If Hosea Prophesied in 21st Century America

Hosea’s story is a bleak one. God calls him to marry an unfaithful woman. It’s often debated whether or not she was unfaithful when God called Hosea to marry her, or if she turned that way. The answer to that question probably made little difference in the day to day workings of Hosea’s home. His wife was unfaithful. Period. There are clues to the text that his children aren’t really his, and likely they weren’t model Israelite citizens.

Hosea isn’t fundamentally about Hosea. It is about God. But God’s story is told through the deep pain of Hosea. This prophets life would not have been rosy. I cannot imagine what it would have been like to be married to Gomer. Or to raise troubled children that are not your own. There faces everyday reminding you of your wife’s unfaithfulness. I do not have personal experience with this. Hosea did. And it shaped his message.

That truth has me wondering what would happen if Hosea were a prophet in the 21st century. Before I give my analysis I must confess that I am not a cultural guru. I do not have a Ph.D in postmodern thought. Nor did I pay attention in my college sociology class. But I am “in the trenches” ministering to adults and teenagers in the 21st century. And it seems to me that in our culture if your message is somehow shaped by your personal experiences then it is in the realm of subjective and not objective. It is tainted.

I wonder then what people in the 21st century would say when Hosea says, “you play the whore, O Israel…”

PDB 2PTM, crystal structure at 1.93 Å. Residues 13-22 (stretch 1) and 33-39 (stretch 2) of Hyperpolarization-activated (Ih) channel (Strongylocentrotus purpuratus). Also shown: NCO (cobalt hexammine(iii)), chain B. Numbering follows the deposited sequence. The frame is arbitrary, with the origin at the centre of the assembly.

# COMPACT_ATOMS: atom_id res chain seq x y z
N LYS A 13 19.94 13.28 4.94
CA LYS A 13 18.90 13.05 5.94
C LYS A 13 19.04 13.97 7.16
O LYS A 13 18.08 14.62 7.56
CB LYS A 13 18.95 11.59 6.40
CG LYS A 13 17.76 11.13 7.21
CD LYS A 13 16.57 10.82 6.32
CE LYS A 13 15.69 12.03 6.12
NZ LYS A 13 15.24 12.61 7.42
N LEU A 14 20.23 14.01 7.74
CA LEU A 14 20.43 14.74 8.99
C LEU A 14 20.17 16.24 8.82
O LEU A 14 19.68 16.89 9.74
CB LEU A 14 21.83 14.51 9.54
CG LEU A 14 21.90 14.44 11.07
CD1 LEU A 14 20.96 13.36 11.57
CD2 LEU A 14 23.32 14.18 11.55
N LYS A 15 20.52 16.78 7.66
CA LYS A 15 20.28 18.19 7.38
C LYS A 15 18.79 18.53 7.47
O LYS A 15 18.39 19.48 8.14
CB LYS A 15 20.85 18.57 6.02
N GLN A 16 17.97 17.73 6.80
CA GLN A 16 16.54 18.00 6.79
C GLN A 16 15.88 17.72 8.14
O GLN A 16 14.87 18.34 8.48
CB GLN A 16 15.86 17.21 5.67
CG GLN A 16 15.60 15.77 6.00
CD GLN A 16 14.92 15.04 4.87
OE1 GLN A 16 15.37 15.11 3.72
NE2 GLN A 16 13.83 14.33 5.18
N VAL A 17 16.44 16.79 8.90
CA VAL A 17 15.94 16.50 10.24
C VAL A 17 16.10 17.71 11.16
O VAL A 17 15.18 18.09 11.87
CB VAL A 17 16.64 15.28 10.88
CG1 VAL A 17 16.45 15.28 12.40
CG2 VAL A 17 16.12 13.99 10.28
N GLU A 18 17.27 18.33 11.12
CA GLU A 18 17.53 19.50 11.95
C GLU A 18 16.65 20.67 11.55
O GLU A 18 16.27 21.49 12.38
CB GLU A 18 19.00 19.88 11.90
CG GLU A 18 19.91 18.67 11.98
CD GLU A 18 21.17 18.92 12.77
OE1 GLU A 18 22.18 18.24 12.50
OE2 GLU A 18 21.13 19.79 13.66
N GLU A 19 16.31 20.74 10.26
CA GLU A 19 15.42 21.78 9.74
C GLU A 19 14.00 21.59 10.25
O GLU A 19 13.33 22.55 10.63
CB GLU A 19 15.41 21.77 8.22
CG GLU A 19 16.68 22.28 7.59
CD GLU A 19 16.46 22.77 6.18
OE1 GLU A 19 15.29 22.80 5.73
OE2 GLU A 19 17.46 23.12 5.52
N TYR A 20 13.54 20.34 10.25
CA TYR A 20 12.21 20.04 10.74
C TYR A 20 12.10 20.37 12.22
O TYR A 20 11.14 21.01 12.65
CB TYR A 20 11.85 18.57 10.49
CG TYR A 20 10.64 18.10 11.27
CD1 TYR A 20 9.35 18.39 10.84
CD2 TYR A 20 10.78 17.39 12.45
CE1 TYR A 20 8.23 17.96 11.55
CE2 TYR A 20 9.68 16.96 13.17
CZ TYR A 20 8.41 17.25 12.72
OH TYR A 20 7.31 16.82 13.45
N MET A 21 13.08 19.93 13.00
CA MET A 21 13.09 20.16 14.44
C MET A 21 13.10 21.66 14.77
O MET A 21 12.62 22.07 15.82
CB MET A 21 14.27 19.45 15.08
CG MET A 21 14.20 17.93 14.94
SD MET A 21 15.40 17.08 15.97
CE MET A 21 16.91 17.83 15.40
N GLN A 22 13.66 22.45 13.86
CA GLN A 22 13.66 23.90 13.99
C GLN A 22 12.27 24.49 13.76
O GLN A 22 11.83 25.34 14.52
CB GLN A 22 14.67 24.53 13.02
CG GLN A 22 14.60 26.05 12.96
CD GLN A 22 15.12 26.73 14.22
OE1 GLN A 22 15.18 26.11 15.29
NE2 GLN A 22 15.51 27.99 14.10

“Bitter much?”

“Come on Hosea, we know you’re just hurt by what is going on in your home life. You’re being too sharp because you’re carrying over the hurt that your harlot wife has caused you. You’re looking for somebody to blame for your pain and trying to spiritualize it by calling us harlots and saying it is a metaphor for how Yahweh feels about us.”

The power of Hosea’s metaphor would be dismissed. His message is shaped too much by his own personal situation. Therefore, Hosea’s truth might work for him or for other people that are struggling like He is, but it is not for everyone. “You can’t call the entire nation a whore just because your wife is one, Hosea.”

For Today

But Hosea was telling objective truth. And he was doing it through his very real personal pain. You better believe that Hosea was impacted by his home life. But Hosea isn’t fundamentally about Hosea. It’s about God. And God is using Hosea’s story to tell His own. God is using the subjective story of Hosea to proclaim His objective truth.